And I've often joked that this person is the chief visionary, the chief storytelling officer. If you just enact a lot of new policies on this is the new way we're doing things. This is the remote way. That feels like a mandate. If you paint a picture on how people can live their lives differently and enjoy the benefits of building something different than that feels more like purpose.
Tyler Sellhorn (16:14):
Okay. I just want to say this moment right now that we're living through together has called for the leadership that you both have been demonstrating to the world that, Hey, this can be done and it can be done well. And that here's how to do it. I know that for myself. We work remotely was a primary place that I came to find out about remote work and learn how to do remote work. But it was also the GitLab handbook. Obviously I'm now am a podcaster for The Remote Show. So I'm very much so a remote nerd, but that is available to anyone we live in the information age. And maybe that's the question that I want to ask to start with you, Darren, what are you finding as you are advising the world of work the world generally, what are you finding as the common themes that people really aren't understanding yet, or that, 'Oh God, I said this and people are clicking with it and it's working effectively.' What are the things that we need to get better at? What are the things that we're already doing well?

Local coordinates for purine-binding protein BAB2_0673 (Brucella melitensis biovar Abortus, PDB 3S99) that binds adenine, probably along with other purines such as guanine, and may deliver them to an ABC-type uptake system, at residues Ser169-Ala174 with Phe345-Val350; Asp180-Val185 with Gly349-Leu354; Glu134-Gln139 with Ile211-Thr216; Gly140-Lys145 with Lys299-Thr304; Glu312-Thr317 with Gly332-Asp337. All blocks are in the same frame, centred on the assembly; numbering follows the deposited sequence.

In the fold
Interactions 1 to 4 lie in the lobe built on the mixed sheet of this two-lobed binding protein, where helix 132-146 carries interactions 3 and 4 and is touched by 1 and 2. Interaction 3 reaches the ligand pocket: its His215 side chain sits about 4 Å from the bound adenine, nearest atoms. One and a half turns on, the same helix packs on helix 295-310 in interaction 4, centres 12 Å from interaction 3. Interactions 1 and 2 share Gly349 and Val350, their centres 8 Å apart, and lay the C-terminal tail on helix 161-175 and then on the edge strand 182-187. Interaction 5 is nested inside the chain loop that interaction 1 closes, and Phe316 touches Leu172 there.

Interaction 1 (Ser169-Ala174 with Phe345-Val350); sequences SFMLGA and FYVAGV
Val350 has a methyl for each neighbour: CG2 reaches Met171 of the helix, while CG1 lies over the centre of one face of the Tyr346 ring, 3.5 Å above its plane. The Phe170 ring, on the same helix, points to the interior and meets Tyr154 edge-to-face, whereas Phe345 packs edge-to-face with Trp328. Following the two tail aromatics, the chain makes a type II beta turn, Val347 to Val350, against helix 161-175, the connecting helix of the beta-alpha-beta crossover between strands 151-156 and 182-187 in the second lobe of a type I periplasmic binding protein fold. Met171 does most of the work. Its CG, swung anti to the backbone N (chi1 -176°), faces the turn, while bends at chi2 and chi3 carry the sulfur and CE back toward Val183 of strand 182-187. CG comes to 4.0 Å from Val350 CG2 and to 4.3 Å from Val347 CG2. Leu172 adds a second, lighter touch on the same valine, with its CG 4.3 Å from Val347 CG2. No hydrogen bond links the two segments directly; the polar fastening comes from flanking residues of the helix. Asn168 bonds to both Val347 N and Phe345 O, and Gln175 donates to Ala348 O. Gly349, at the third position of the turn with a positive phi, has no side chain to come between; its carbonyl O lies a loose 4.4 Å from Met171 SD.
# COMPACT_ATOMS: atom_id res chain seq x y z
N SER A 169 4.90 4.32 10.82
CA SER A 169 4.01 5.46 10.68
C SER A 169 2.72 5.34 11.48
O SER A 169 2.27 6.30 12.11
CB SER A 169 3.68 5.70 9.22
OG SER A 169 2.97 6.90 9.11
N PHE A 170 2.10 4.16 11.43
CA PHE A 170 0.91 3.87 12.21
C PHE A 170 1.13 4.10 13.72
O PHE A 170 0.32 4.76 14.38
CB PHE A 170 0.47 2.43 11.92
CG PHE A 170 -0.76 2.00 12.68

Darren Murph (17:21):
In terms of what we need to get better at, we need to get better about not romanticizing the past. You'll oftentimes find people that say, 'I missed this about the office, or I look forward to going back to this' without the acknowledgement that this no longer and will never exist again. Even if you remember a small time capsule of a moment in the office, even if you go back, those people you remembering, not all of will, it has forever changed and that's a lot to grapple with. And we oftentimes romanticize that, but we forget the grueling hours of commute to get to that one little nugget that sticks out in our brain. And I think that the pandemic has a lot to do with that. It makes us reminisce fondly about the past and forget about all of the things that weren't so awesome about co-located work.
Darren Murph (18:15):